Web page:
November 2019, Matt Hancock, former United Kingdom health secretary, he revealed a desire for exaltation: following the instincts of every child in the world. It could lead to “racial change,” he said, and the future would be “predictable, preventative, health care.”
Hancock’s dream is coming true. In October, the government he announced that Genomics England, a state-owned company, will receive funding to conduct research in the UK which aims to track the genomes of children between 100,000 and 200,000. Called the Newborn Genomes Program, the program will be integrated into the National Health Service in the UK and will look at “genetic” genetics – meaning those with treatment or means available – as well as those that appear in childhood, such as pyridoxine – epileptic and congenital adrenal hyperplasia.
It has taken 18 months to start recruiting, says Simon Wilde, director of the Genomics England. The program does not meet Hancock’s goal of integrating “every child”; during the experiment, parents will be enrolled to participate. The results will be returned to parents “as soon as possible,” says Wilde. “Most of the rare diseases that we will be looking at, once you start intervening with treatment or care, then the long-term consequences for the baby will be much better.”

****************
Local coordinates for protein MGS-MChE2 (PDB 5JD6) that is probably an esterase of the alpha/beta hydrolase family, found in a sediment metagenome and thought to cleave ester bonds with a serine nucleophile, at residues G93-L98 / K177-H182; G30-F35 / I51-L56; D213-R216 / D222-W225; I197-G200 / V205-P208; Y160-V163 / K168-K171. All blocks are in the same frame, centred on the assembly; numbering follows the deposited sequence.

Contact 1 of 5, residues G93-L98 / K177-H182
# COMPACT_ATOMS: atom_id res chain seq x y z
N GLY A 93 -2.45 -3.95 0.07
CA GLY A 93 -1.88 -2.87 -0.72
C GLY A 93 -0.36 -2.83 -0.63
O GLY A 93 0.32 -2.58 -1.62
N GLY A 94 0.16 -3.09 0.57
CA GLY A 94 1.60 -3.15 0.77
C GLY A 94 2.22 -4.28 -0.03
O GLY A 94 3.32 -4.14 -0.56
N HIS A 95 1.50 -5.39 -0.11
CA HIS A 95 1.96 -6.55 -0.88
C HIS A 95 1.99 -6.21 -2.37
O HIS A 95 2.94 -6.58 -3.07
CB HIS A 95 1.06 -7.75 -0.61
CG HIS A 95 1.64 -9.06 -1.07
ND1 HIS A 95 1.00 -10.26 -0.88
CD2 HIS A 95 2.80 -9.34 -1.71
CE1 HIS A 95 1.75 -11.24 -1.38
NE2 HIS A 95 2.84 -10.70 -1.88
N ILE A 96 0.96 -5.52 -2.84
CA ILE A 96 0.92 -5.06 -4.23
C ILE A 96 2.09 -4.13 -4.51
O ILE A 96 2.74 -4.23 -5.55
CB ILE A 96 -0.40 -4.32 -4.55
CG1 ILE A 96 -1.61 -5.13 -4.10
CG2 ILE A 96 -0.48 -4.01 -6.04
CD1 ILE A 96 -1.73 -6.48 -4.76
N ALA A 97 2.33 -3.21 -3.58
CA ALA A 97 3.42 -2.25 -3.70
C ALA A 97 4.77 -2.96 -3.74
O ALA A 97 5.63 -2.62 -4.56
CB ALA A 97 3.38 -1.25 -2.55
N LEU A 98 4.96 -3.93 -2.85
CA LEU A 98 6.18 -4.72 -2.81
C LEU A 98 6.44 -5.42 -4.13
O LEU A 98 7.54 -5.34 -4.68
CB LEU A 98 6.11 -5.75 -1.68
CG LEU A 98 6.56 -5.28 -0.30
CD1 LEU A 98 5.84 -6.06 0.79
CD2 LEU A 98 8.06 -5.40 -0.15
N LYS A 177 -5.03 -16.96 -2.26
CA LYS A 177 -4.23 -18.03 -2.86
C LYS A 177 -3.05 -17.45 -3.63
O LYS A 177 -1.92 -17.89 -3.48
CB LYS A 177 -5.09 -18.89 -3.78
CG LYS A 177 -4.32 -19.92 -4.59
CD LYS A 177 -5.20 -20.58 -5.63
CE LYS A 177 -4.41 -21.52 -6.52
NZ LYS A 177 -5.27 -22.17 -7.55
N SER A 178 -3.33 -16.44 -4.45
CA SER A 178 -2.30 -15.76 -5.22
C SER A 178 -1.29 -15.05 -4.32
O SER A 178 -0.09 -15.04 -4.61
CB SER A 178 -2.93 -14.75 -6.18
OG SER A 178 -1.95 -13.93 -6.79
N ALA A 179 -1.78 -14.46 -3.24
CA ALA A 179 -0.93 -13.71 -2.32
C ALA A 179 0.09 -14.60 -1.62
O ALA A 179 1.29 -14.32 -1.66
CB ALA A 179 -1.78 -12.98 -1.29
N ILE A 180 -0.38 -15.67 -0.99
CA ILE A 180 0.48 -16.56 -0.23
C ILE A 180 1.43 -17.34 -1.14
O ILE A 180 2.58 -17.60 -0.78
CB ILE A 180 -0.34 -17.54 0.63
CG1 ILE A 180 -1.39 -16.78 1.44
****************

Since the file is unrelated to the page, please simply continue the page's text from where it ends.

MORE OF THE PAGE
The children’s genomes will also be identified and added to the National Genomic Research Library in the UK, where data can be collected by researchers and medical companies to study, with a view to developing new drugs and diseases. The researcher’s goal, according to Genomics England, is to increase the number of genetic diseases that are diagnosed at an early age in order to explore new therapies, and to explore the potential of human genetics as part of their medical history can be used later in life. .
Following all genomes, creating a 3 billion map that generates genetic code, can bring back insight into your life. By comparing genomes with museums, scientists are able to identify a wide variety of genes, which are related to other diseases. As the cost of genome sequencing has skyrocketed (now it only costs a few hundred dollars and can bring results in less than a day), its promises to change health care have become more enticing – and morally degrading. Disclosing vast amounts of genetic information from millions of people needs to protect it from abuse. But proponents say that genetic mutations in babies are possible help to understand a rare disease in the past, to have better health in the future, and to improve all aspects of the genes.
Back in 2019, Hancock’s words left a bad taste in Josephine Johnston’s mouth. “It sounded like nonsense, as he said,” says Johnston, chief research officer at the Hastings Center, a bioethics research institute in New York, and a visiting researcher at the University of Otago in New Zealand. “It had this other policy, which is not about health – it is a policy that is clearly superior to technology, thus winning some kind of competition.”